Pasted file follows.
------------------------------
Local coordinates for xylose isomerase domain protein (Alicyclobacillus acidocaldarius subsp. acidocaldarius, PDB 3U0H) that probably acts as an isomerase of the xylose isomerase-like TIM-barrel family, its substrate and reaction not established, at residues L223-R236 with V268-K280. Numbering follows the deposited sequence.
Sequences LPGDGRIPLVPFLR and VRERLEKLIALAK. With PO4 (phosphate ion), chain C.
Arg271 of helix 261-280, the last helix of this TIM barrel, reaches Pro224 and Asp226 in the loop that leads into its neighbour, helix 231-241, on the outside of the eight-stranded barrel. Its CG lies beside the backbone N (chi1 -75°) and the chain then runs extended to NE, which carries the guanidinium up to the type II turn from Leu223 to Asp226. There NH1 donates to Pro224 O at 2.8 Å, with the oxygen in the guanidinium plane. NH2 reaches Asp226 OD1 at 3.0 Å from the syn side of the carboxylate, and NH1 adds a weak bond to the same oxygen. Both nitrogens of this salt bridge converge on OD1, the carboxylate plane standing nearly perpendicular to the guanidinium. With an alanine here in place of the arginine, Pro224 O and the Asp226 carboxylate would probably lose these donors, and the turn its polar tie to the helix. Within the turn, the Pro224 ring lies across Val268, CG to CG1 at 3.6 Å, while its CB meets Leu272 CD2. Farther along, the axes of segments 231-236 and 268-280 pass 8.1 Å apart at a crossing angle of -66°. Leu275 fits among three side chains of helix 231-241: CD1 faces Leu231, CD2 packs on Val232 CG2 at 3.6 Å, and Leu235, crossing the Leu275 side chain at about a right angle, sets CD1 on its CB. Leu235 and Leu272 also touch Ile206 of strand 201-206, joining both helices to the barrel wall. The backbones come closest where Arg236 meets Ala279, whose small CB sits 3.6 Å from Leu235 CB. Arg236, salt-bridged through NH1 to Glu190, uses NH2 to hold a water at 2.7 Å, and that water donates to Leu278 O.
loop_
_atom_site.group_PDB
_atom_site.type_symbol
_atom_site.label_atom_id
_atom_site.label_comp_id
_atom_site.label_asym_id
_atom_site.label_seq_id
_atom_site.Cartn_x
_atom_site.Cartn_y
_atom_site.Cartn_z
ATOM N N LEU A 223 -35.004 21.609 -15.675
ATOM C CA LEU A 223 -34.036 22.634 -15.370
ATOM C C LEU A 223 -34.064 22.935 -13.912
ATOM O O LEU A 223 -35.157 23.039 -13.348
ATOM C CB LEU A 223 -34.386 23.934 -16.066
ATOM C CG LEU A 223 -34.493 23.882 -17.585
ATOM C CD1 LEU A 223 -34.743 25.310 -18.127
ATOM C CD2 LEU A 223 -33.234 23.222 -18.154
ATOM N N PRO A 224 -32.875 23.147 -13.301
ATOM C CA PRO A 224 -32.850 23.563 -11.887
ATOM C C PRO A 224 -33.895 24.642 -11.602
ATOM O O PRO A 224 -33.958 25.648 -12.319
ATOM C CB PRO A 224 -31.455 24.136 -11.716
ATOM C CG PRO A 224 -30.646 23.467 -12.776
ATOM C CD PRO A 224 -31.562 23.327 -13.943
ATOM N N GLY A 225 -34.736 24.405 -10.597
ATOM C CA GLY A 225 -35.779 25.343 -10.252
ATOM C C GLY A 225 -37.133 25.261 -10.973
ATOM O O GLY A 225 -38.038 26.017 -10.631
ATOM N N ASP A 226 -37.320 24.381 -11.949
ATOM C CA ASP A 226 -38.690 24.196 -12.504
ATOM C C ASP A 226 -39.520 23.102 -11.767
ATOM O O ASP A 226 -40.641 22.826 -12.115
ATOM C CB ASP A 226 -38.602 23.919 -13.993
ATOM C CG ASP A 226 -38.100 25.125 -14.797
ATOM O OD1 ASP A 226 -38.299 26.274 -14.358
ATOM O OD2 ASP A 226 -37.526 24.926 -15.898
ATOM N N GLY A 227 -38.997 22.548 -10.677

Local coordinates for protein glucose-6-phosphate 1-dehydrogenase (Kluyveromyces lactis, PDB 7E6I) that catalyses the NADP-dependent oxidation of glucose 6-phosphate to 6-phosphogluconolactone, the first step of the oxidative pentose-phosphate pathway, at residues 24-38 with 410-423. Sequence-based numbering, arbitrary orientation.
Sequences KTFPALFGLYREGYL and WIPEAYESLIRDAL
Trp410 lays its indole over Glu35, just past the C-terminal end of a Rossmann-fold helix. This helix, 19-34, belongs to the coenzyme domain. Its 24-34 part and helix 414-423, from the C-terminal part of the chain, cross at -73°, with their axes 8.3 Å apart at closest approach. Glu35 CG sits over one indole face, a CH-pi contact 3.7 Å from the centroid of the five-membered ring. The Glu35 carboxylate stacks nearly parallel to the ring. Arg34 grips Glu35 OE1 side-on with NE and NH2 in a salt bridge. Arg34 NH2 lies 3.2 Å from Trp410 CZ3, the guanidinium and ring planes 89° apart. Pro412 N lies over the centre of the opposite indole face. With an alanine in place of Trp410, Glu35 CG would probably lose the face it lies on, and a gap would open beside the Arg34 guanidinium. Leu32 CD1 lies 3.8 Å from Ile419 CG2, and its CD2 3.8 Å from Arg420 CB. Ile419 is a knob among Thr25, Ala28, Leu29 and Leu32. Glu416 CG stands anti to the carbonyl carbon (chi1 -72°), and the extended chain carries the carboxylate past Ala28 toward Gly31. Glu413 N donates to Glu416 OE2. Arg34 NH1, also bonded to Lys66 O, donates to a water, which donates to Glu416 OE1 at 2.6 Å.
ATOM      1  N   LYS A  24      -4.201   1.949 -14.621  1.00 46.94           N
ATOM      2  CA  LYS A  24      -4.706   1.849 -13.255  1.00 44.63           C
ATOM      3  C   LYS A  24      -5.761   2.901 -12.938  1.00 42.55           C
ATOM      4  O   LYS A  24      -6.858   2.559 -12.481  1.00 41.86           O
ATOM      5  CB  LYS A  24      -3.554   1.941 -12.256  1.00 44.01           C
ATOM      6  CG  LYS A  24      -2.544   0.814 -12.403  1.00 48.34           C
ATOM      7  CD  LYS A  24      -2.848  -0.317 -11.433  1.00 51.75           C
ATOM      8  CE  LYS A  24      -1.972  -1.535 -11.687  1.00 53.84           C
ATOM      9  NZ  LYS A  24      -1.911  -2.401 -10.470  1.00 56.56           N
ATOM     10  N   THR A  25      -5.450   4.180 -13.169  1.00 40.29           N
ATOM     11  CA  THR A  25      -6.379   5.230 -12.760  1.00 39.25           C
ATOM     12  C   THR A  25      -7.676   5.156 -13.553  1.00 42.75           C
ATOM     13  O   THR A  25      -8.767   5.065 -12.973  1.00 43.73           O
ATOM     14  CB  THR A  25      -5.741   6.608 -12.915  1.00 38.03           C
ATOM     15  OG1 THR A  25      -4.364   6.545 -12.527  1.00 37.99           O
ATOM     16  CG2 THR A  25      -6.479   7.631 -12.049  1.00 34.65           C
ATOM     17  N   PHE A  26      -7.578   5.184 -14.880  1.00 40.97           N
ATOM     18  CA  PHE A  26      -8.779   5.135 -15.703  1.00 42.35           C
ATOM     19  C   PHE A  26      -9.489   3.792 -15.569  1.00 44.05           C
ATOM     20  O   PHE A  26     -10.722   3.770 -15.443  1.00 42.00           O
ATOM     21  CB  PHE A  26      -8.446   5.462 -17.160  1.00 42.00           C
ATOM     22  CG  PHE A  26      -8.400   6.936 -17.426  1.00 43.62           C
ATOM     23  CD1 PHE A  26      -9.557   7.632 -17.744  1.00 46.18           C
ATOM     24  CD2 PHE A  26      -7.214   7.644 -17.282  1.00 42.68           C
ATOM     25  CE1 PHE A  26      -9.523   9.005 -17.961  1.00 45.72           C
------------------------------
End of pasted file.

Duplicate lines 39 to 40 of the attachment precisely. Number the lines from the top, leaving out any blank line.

ATOM O OD1 ASP A 226 -38.299 26.274 -14.358
ATOM O OD2 ASP A 226 -37.526 24.926 -15.898